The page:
White Pony cleanup discovers hundreds of used needles

Alex Mcnabb Sinclair, (left), Rubina Khanam (centre) and Jan Morier, (right) are three volunteers at the White Pony Lodge. The North Central neighbourhood’s back alleys are the group’s main focus for cleanup and removal of drugs. Photo by Joseph Bernacki

After spending a day picking up discarded needles with her friends, Patty Will never expected to find another dangerous stash just outside her backyard.

“The stuff I found myself in my neighbourhood last weekend and then this weekend, last night, was not under the snow, it was just dumped,” said Will, one of several active volunteers with North Central’s White Pony Lodge.

Will discovered 91 needles in an open crate that was sitting in her back alley near a local homeless mission.

One week prior, Will found a purse stuffed with 299 needles that was also thrown outside large recycling bins behind her property. This has motivated her to continue cleaning up her neighbourhood.

“My initial thought is, ‘Why don’t people use the recycling bins that are provided for them?’ ” said Will.

“The best thing the city can do for this neighbourhood is provide more of the city bins that they have; there’s one on the corner of Fifth Avenue and Robinson Street, that’s the only one in this neighbourhood, it’s not enough. Just make yourself safe, make your neighbourhood safe, I just wish people would do that.”

North Central’s White Pony Lodge was founded in 2016 to promote a safe and connected neighbourhood. The lodge dispatches a twice-weekly patrol of volunteers who remove drug contents from back alleys and abandoned properties.

With the spring thaw, volunteers have been increasingly active in cleanup of drug paraphernalia. During a recent search of one hour and 45 minutes, in a two-block radius, 10 volunteers found 193 syringes, 187 caps and syringe parts, 104 water bottles, 94 cookers, 23 pill bottles, 15 lighters, 17 used condoms, 20 arm bands and five weapons (two knives and three razors).

Water bottles contain distilled water used to mix a powdered drug in the cooker to heat with a lighter and draw into a syringe. The patrol picks up this harmful material using tongs, most of which is used for heroin, cocaine and different types of opiates. The drug usage influences gang activity, violence and prostitution.

“The shock, you just can’t get it out of your eyes and pretty soon your nose,” said Jan Morier, a volunteer and patrol coordinator of the group.

“You have to dwell on the job at hand; we’re repeating the same thing as last week, our group hardly moved. We should do what we did tonight for the foreseeable future with the snow melting, that’s what we’re going to be seeing.”

A stash of needles is found on the lot of an abandoned home in North Central. During the spring thaw, needles become more visible to the White Pony Lodge volunteers at work. Photo by Joseph Bernacki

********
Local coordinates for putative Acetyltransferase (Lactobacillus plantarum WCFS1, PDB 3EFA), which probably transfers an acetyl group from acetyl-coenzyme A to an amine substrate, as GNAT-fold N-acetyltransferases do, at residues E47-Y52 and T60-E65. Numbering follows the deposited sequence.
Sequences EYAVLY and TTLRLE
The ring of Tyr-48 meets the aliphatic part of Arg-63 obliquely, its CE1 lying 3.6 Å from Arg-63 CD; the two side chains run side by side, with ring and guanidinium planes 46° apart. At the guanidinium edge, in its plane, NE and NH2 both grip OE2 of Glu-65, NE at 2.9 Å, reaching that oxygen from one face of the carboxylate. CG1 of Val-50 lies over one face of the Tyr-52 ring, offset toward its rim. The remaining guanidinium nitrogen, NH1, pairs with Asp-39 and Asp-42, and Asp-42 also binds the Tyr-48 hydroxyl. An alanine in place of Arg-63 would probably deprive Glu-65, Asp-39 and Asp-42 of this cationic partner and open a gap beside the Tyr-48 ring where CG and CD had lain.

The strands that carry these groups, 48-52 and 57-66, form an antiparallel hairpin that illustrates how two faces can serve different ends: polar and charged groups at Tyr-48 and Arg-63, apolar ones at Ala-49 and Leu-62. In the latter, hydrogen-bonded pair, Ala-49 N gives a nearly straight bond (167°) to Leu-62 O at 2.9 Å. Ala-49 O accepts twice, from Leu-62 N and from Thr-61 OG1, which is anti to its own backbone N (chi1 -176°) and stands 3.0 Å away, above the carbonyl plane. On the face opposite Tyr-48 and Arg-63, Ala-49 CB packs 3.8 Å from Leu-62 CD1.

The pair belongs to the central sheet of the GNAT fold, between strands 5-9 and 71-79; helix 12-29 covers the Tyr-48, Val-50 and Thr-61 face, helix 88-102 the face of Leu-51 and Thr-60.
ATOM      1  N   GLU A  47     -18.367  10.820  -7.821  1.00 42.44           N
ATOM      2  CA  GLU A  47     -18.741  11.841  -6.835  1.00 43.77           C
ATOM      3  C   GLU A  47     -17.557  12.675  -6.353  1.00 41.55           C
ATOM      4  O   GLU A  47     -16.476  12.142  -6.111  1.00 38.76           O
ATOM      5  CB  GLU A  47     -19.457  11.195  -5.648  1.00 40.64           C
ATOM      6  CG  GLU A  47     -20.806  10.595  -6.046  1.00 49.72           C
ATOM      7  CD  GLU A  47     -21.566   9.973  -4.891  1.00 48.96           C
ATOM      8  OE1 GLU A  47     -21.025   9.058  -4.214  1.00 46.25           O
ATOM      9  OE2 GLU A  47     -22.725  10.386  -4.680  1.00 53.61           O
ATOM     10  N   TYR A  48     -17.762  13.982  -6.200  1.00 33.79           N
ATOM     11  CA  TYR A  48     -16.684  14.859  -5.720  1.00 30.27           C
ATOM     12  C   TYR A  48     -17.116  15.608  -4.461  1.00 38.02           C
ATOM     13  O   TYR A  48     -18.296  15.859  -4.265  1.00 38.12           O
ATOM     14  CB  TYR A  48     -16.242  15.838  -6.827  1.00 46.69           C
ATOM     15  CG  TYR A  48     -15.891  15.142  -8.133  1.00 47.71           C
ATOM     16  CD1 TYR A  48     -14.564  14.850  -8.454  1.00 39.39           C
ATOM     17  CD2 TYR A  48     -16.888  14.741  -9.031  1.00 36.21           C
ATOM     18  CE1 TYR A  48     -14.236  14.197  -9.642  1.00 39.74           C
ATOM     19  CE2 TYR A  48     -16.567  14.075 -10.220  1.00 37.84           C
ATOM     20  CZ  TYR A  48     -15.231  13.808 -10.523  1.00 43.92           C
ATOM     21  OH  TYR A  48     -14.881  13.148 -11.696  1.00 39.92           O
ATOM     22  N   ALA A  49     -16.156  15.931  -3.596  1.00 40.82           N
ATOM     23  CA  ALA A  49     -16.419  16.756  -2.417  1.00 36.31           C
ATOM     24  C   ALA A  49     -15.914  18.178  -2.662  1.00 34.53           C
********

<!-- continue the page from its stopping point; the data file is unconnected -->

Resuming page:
The waste is picked up by Street Project, a needle exchange and harm reduction organization.

After seeing positive impacts with the establishment of the Bear Clan Patrol in Winnipeg, White Pony’s members wanted to establish a weekly patrol and presence in Regina.

“There was a group of about five individuals in North Central who were affected personally by the violence that is occurring,” said Morier.

“After some community consultation, it was decided that a weekly patrol, with the vision to create a safe and connected community, is something that citizens of North Central and surrounding areas wanted to keep going.”

Members of the community routinely show their appreciation by honking and waving at the volunteers, but during the recent pickup, a couple warned them to leave the area.

“It’s about visibility, it’s about healing and being out there in the community, it’s a sign for the community to come together and heal itself,” said Leah O’Malley, a White Pony volunteer and board member.

Morier stays motivated by enjoying the comradery of their weekly endeavor.

“This is date night,” said Morier. “Saturday and Sunday these are my people, these are my friends and family. This is where we live.”

O’Malley believes educating residents about the disposal of these materials is vital to neighbourhood safety.

“I think it’s really important for kids especially to see that they should care about where they live and contribute so that when they grow up, that’s something that they’re always looking for,” said O’Malley.

Anyone over 18 is welcome to patrol with the White Pony Lodge provided they are sober and dress appropriately and safely for each season. The lodge is located at 2901 Fifth Ave.

Joseph Bernacki

I am a third year journalism student at the University of Regina. Growing up in Winnipeg I hosted a country music show for two years on FM Radio. I share a great interest in current events, sports and business affairs. My dream job would be to work as a sports broadcaster in Chicago.

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